Things are not what they seem at this Bensonhurst senior center

September 13, 2012 Denise Romano
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When Bensonhurst seniors Elizabeth and Dennis Carbone tried to join a local organization they thought was a senior center, they found out the hard way that not every self-proclaimed senior center is really what it seems.

The Carbones live one and a half blocks away from Sunny Day Social Adult Day Care, located at 6218 20th Avenue. Although they are recipients of Medicare and Medicaid, on June 26, a person working at the location informed them that in order to join the center, they had to purchase another type of long-term care service, such as Center Light, Elder Serve, Health First, or Senior Health Partner.

These services require a home health aide, which the Carbones said they do not need.

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“We just want to eat there for lunch a couple of times a week,” said Carbone, who is 65. Her husband is almost 70. “We are in a tight situation and have food insecurity. My husband would also like to use their pool table and I would like to ride their exercise bike.”

The Carbones were picketing in front of the center on August 20 when this paper spoke to the husband of an employee, named Victor, who refused to give his last name. He said that the center is a privately run business.

“They have to join long-term care. Medicaid bills one of these and then pays us,” Victor explained. “Who is going to pay us? We are not a non-profit, but a private business. We are not a charity. They don’t seem to understand that this is a business.”

According to the New York City Department for the Aging, the center is not on its list of locations certified by the city. Calls to the New York State Office for the Aging were not returned as this paper went to press.

Although she was not able to comment specifically on this center, Bobbie Sackman, director of public policy for the Council of Senior Centers and Services (CSCS) told this paper that there are two kinds of adult day care programs.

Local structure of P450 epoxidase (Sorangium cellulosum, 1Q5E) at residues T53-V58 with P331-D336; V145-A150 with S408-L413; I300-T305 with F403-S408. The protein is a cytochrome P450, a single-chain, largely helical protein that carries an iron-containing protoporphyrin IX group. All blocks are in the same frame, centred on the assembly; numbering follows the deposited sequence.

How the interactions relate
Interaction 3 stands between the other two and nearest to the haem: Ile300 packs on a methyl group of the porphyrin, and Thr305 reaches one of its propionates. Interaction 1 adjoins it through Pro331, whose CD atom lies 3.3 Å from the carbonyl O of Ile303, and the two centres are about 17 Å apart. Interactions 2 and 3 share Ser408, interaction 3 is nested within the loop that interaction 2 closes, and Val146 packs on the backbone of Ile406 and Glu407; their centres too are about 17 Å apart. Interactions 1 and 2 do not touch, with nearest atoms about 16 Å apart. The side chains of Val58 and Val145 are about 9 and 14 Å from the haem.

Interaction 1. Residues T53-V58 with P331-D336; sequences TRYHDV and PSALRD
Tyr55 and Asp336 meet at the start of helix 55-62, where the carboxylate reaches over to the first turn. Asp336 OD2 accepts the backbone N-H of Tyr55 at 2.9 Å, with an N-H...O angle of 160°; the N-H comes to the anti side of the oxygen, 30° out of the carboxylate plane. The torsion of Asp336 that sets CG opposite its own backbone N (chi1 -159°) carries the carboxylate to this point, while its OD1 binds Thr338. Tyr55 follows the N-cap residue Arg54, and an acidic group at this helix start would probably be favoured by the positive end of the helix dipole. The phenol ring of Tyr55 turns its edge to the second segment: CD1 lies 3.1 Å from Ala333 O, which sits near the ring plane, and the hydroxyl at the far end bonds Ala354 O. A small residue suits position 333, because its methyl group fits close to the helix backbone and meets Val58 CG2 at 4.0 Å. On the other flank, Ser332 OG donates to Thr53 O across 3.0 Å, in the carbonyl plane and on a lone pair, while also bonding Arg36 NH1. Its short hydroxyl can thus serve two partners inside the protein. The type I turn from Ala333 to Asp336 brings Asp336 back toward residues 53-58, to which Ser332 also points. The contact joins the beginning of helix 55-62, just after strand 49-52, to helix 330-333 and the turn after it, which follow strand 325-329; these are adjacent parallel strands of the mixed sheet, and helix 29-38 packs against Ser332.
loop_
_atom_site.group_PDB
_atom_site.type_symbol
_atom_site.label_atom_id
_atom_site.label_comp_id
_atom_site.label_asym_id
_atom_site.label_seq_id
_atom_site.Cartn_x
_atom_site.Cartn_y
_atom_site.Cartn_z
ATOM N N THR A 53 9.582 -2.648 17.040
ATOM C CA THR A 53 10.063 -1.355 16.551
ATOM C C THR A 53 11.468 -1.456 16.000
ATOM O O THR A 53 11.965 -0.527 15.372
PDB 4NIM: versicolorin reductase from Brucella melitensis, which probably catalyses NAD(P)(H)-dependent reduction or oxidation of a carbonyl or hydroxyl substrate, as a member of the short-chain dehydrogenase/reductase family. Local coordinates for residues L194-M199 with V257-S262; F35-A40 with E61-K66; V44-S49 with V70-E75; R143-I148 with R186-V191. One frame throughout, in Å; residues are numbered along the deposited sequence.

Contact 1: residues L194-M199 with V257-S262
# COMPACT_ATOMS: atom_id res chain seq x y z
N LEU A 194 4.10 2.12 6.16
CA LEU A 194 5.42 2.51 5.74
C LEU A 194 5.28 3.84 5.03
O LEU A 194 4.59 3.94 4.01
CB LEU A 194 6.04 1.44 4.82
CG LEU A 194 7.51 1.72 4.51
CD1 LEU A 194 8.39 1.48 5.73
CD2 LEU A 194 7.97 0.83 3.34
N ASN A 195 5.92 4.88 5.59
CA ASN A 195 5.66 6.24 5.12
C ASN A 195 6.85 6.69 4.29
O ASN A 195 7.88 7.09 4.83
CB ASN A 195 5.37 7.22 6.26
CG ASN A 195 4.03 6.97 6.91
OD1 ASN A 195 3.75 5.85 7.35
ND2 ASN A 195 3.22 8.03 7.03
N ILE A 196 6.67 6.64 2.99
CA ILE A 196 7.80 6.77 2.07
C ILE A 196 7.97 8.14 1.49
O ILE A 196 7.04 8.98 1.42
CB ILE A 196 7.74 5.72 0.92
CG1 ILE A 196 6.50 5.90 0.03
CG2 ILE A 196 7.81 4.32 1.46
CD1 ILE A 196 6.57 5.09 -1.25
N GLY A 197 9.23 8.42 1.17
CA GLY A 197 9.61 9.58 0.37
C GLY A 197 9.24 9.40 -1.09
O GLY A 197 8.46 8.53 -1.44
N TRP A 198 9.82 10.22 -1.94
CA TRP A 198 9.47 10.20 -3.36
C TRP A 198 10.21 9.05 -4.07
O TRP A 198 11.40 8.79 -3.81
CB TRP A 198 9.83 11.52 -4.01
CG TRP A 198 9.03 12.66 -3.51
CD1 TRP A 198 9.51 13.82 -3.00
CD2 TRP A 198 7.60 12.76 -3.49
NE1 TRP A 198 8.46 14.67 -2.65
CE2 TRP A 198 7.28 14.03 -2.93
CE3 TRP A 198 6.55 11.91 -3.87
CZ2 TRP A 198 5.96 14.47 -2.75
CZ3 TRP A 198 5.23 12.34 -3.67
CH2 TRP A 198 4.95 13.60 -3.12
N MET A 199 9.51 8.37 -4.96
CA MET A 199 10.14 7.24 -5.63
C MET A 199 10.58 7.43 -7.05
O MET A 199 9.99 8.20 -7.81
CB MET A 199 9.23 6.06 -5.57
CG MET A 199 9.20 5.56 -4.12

One is the local neighborhood senior center that anyone over the age of 60 can attend. You just give a donation, that’s not income but age-based.

The other type is an adult day care center – the kind which the Carbones are trying to join – which is not technically a senior center. The programs tend to be very small and cater to those with specific issues such as Alzheimer’s disease, hence this specific center’s requirement for a home health aide. Individuals must qualify for these programs.

But, Sackman added, “We have been hearing around the city of Medicaid-funded adult day programs popping up that we are concerned are not providing appropriate service. We want to ensure that Medicaid dollars are used to the fullest to support seniors that would truly benefit from adult day care. That’s what this money is needed for.”

Sackman added that she has heard that these types of centers have been opening especially in ethnic communities and suggested that the Carbones join a public senior center. The closest one to their home would be the House of Jacob Senior Center, at 62nd Street and 23rd Avenue, a half mile away.

But Elizabeth Carbone contended that the business is still being discriminatory, since it is predominantly Asian and they are not. “We are some of the most non-bigoted, non-xenophobic people you will ever meet, but what’s right is right and what’s wrong is wrong,” she said.

But Victor said that there are many non-Asians who use the center. “We accept everyone,” he said.

Sackman said that she is not sure what agency would be responsible for investigating a situation such as this. “It’s unclear how to connect all the dots on this right now,” she concluded.


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